Today a link came across in Front-end Focus called the Front-End Developer Handbook 2017.
Here is the description from the email:
“Cody Lindley’s popular guide to the practice of front-end engineering, how to learn it, and what tools to use, has been updated for 2017.”
If you want to grab a free copy, you can do so here.
But before you do, let me give you a quick warning: this book is a huge list of curated links to free online tutorials.
There is nothing wrong with that, but in this case, it is supported by Front-end Masters (more or less a coding boot camp). They have an interest in taking you through the forest to see the trees, so that you will see the value in an intense curated experience AKA the boot camp.
I am sure they are aware at the massive time required to consume every tutorial linked in this book. Immense amounts of time.
There is certainly value in programs like Front-end Masters, but it is not a one size fits all approach. My experience doing several workshops for other boot camps is while students get an overwhelming overview approach (much like this free ebook) they end up not being able to translate visual designs into responsive websites. Not good.
This handbook highlights the largest distinction between the front-end engineer and the design systems engineer.
The former focuses on frameworks and technology (kind of like the back-end world of business logic thrown into the front-end of today) but fundamentally does not understand how to translate visual designs. They might be familiar with a framework like Bootstrap but when push comes to shove, they are just pushing other people’s buttons on the page. They can do it, but they have little to know understanding of how to change things. Matching a design precisely is likely out of the question.
Compare this with the role of the design systems engineer. An individual trained to translate the visual nature of today’s websites and apps into a fantastic experience. They are an advocate for the user, advocates for the design team, but they are also advocates for the engineering team that will have build on the systems they create.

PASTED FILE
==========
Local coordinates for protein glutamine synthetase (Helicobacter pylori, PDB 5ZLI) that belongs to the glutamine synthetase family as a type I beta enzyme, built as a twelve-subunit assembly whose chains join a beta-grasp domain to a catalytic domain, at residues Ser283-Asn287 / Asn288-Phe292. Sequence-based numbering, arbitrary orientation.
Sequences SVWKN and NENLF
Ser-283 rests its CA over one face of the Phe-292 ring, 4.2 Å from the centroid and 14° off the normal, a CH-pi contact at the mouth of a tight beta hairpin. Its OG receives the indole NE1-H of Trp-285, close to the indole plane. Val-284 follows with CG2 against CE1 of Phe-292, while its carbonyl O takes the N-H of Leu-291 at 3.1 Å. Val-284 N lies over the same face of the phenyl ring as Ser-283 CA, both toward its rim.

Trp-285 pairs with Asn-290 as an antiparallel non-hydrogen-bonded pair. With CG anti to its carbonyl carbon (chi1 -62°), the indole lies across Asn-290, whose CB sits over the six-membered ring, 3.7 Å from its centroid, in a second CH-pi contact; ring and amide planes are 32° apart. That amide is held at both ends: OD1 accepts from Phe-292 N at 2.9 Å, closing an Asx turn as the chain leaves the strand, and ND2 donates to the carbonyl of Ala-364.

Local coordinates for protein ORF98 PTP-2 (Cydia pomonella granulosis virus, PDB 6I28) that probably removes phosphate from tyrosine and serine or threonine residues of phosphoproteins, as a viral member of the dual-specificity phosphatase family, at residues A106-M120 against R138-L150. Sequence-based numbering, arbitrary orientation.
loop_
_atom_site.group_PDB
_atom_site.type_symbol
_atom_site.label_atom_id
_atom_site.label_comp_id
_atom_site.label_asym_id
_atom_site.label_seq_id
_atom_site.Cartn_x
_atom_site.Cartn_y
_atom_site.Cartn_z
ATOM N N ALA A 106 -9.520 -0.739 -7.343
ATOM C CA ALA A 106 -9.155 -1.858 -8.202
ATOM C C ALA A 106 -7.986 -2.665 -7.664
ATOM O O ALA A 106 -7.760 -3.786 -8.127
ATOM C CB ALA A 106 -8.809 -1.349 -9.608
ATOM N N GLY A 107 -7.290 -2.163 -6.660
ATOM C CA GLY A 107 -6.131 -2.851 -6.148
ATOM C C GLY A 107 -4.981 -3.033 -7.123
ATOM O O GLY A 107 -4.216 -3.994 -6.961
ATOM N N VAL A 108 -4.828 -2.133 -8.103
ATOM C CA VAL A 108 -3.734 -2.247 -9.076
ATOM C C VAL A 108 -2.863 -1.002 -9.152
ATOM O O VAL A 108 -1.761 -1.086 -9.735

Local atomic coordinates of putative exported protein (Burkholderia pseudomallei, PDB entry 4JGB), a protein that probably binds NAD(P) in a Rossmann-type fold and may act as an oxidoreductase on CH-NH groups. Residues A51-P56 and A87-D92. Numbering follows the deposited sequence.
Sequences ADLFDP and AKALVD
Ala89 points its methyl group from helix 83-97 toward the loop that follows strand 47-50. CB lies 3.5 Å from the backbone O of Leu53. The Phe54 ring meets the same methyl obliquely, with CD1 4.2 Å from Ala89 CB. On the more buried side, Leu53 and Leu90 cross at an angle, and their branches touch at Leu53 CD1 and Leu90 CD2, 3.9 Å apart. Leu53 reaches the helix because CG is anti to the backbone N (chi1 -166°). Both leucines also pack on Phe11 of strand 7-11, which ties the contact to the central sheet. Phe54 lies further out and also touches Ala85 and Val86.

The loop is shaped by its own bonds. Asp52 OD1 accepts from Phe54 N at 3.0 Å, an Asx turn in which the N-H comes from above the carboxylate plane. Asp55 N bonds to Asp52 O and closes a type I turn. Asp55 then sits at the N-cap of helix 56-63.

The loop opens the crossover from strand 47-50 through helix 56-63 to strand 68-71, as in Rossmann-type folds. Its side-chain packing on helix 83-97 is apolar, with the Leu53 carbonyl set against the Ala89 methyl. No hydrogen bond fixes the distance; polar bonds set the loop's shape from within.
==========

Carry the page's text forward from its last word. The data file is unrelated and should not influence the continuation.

Marc Otto, the famous creator of Bootstrap, even suggests himself that we should be building our own Bootstraps. This is in 2013. That is like 50 years ago in web time.
This is what I aim to do in my new course, Responsive Design Translation. I will teach you my process on how to build your own design systems. It is the perfect training for the aspiring design systems engineer on your team. Basically, as Marc Otto says, to build your own Bootstrap.
Now I want to explore the handbook more. Here you will find only one table of contents listing for HTML + CSS. This shows you the level of importance the author placed on the subject.
I took a quick look at this chapter and it provides a single link to a free box model tutorial. Super disappointing.
I have talked before how many tutorials covering the box model fail by telling you every single option, not telling you why you would use said opinion, and pretty much zero real world examples of how to use this.
Just skimming the table of contents of this box model tutorial, I can see that this tutorial also misses the sweet spot.
Its no wonder if you don’t have a solid design systems engineer or team on your project you can be thrown to the wolves.
This handbook does not give you a good understanding of what it is like to actually build modern sites, nor give you the tools to be visually accurate in your approach.
In addition, it provides too much information in the wrong areas. It has no less than six CSS architecture’s that they target at the aspiring front-end engineer. This information alone, without a strong understanding of how a site has to be structured or built can lead to many problems down the road.
We are talking huge technical debt before a single line of code has been written. Avoid this like the plague.
Scouring the internet for a bunch of loosely connected articles is not the most efficient path from point A to point B. Nor is grabbing a free ebook that will send you on a similar wild goose chase through the inter webs.
If you are looking to train your next DSE that is something I can help with. I can also assist if you are struggling to scale as you expand to more and more platforms or web properties and don’t have time to keep up.
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My name is James Stone and I am a Senior Software Developer at Futurice in Helsinki, Finland. I typically give talks and write about Design Systems (especially with React), React, TypeScript and how to become a better developer. If you would like for me to send you an email every time I publish a new article or talk, please join my email list. I also will occasiounally send out some secret list only information or offers. I expect the frequency to be about one or two times per week.